Telling a Story with Just One Photo

There is an art to making a story out of your photos. Let’s learn how to do that.

Photography is an art in itself. It has many different categories that a photographer can choose to become good at. You can become a good portrait or wedding photographer, or you could be a master at scenery and landscapes. I recently wrote a blog on how to take good street photos. In a way, street photography is very close to being a “story telling” category. You will often take photos of people on the street; sometimes, as you look at these photos, you can try and figure out what that person is doing. Are they just going to work? Are they feeling sad? Can you see anxiety in their face?

Let’s take a look at storytelling in photography.

Storytelling involves eliciting feelings from the viewer.

telling a story in one photo

Photo by Senjuti Kundu

This photo above could have been shot differently, but it tells a story—one that forces you to think about what the child is doing, and picture in your mind what kind of mess she made. The photographer could have taken a photo of just the girl doing nothing, or simply posing for a portrait; or they could have taken a photo of her art. But, when you get a great photo of a child in action, it becomes a storytelling portrait. Would you hang this on your wall? Absolutely. What is the reaction of the viewer?  “Oh my gosh, this girl is so cute.” And people will love the action or playtime she is involved in.

Finding a person in any mood gets your mind going into the story:

Photo by Ben Hershey

Want to easily capture a mood or story in a picture? Find something sad. Looking at the picture above. What do you feel? What is going on with this man? Did something happen to him? When you look at a photo and wonder what happened to set the scene, you’ve got a great storytelling photo.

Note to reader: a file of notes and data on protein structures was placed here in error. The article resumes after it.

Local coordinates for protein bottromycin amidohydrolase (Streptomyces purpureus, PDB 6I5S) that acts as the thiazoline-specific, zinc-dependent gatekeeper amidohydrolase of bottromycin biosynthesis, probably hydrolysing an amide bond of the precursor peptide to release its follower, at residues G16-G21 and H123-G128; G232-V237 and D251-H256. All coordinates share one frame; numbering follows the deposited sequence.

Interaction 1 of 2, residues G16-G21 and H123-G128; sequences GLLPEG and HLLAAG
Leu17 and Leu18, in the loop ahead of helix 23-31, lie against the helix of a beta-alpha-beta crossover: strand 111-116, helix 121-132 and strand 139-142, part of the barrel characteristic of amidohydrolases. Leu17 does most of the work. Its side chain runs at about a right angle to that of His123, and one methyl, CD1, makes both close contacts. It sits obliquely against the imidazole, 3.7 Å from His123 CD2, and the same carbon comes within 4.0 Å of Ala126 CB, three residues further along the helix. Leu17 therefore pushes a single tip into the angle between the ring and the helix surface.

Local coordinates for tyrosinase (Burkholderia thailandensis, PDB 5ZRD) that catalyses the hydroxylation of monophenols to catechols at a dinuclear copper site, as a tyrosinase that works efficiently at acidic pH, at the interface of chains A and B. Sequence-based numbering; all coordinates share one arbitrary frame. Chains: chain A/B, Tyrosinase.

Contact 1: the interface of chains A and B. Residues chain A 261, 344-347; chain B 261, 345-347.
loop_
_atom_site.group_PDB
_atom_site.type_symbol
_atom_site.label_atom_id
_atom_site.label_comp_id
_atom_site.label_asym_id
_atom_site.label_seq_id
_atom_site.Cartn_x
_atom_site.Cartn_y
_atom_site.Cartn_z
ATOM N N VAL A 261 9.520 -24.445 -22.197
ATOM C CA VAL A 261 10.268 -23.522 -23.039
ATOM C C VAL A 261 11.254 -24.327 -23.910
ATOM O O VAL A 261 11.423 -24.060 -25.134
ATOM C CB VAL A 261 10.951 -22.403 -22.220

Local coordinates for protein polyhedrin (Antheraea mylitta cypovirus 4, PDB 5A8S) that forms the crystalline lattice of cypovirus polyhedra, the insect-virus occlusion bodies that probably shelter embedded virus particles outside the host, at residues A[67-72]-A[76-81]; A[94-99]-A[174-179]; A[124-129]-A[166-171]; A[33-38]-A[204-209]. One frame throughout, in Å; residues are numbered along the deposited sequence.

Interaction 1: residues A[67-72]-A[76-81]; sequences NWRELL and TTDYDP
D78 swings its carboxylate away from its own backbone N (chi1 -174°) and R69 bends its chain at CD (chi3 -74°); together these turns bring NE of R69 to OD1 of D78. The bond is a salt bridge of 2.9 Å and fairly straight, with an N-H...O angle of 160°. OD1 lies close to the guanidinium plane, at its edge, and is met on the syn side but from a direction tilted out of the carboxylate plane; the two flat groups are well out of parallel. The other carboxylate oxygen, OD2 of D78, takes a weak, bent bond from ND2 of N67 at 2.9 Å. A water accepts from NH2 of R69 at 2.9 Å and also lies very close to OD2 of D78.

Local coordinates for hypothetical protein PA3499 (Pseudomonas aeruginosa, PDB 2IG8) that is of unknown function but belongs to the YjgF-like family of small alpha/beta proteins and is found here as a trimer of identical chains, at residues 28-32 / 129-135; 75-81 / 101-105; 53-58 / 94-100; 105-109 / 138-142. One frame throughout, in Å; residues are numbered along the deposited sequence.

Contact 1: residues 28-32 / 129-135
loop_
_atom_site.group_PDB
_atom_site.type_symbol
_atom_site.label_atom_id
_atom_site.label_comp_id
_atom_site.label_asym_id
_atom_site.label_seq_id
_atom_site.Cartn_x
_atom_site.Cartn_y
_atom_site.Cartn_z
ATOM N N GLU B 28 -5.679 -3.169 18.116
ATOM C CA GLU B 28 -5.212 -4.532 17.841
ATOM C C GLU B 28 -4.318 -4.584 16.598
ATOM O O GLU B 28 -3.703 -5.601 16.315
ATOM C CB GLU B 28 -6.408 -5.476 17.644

Can you tell a story with landscape photography?

Photo by Nagy Arnold

Moody or eerie landscape photos are probably more popular ways to produce a storytelling photo. What happened when this photo was taken to create such a mood? Why is the lighting that way? Why is there not more light? Why did the photographer create such a photo? See how it can get your mind wondering what is going on. This type of setup will create the best storytelling photos.

Certain animal photos will create a real feeling from within:

Photo by Jamie Street

I think this type of pet photo can nicely tell people about the character of an animal. Yes, you can spend hours getting portrait-style of photos of your pet, but the type of photos you see—where the pet is engaged in their favorite activity—is better for storytelling.

Conclusion

Look around yourself and find different ways to create a story with your photography. Watch and see the reaction of your clients, friends and neighbors. Photography needs to change from the ordinary. Think about telling a story with your photos!

About the Author:
Lanny Cottrell has been involved in teaching photography for more than 25 years. He has worked as a manager of a photo store in Utah, and now has started to do the things he loves the most—training photographers to be the best they can be.

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